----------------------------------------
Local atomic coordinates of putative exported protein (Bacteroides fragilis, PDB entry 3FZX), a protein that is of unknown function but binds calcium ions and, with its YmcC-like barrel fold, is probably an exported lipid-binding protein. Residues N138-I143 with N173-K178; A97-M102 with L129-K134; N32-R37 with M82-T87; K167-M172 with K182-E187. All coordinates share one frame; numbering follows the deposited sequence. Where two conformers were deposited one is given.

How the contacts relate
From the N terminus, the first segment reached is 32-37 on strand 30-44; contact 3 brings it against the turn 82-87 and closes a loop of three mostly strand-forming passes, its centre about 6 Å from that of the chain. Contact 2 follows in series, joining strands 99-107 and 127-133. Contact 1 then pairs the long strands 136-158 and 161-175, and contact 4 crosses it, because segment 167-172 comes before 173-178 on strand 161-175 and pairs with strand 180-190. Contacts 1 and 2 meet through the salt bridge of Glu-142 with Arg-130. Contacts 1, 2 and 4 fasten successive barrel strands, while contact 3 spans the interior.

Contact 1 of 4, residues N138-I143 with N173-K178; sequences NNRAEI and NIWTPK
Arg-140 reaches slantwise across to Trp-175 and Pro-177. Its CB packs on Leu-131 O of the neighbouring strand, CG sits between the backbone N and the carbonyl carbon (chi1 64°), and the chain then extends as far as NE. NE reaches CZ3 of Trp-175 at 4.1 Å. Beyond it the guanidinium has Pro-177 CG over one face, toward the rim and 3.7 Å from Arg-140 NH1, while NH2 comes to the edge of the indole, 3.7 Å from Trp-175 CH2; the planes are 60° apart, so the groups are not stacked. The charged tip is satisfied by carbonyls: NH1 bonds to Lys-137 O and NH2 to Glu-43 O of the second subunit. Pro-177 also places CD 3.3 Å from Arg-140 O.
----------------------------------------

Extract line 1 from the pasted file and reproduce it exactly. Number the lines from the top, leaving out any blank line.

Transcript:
Local atomic coordinates of putative exported protein (Bacteroides fragilis, PDB entry 3FZX), a protein that is of unknown function but binds calcium ions and, with its YmcC-like barrel fold, is probably an exported lipid-binding protein. Residues N138-I143 with N173-K178; A97-M102 with L129-K134; N32-R37 with M82-T87; K167-M172 with K182-E187. All coordinates share one frame; numbering follows the deposited sequence. Where two conformers were deposited one is given.